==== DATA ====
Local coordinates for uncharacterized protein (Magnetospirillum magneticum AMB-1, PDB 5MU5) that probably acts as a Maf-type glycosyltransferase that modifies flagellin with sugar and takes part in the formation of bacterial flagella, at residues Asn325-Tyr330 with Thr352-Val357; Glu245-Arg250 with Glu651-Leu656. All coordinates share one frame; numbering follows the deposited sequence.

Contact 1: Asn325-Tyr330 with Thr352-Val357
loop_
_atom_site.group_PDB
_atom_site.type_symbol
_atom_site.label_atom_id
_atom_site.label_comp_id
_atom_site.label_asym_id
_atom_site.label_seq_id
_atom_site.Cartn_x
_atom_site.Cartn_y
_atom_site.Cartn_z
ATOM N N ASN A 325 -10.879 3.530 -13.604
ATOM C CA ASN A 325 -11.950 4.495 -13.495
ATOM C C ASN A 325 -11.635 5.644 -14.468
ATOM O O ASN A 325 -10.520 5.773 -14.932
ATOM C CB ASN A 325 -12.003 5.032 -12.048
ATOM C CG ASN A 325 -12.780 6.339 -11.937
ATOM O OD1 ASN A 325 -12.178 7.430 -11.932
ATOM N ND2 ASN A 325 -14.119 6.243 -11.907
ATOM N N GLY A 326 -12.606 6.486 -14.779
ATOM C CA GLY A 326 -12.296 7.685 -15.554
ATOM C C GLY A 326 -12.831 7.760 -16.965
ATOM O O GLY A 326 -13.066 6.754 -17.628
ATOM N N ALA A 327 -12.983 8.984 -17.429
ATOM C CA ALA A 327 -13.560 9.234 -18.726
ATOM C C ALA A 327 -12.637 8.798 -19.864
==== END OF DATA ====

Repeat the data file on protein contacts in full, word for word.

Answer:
Local coordinates for uncharacterized protein (Magnetospirillum magneticum AMB-1, PDB 5MU5) that probably acts as a Maf-type glycosyltransferase that modifies flagellin with sugar and takes part in the formation of bacterial flagella, at residues Asn325-Tyr330 with Thr352-Val357; Glu245-Arg250 with Glu651-Leu656. All coordinates share one frame; numbering follows the deposited sequence.

Contact 1: Asn325-Tyr330 with Thr352-Val357
loop_
_atom_site.group_PDB
_atom_site.type_symbol
_atom_site.label_atom_id
_atom_site.label_comp_id
_atom_site.label_asym_id
_atom_site.label_seq_id
_atom_site.Cartn_x
_atom_site.Cartn_y
_atom_site.Cartn_z
ATOM N N ASN A 325 -10.879 3.530 -13.604
ATOM C CA ASN A 325 -11.950 4.495 -13.495
ATOM C C ASN A 325 -11.635 5.644 -14.468
ATOM O O ASN A 325 -10.520 5.773 -14.932
ATOM C CB ASN A 325 -12.003 5.032 -12.048
ATOM C CG ASN A 325 -12.780 6.339 -11.937
ATOM O OD1 ASN A 325 -12.178 7.430 -11.932
ATOM N ND2 ASN A 325 -14.119 6.243 -11.907
ATOM N N GLY A 326 -12.606 6.486 -14.779
ATOM C CA GLY A 326 -12.296 7.685 -15.554
ATOM C C GLY A 326 -12.831 7.760 -16.965
ATOM O O GLY A 326 -13.066 6.754 -17.628
ATOM N N ALA A 327 -12.983 8.984 -17.429
ATOM C CA ALA A 327 -13.560 9.234 -18.726
ATOM C C ALA A 327 -12.637 8.798 -19.864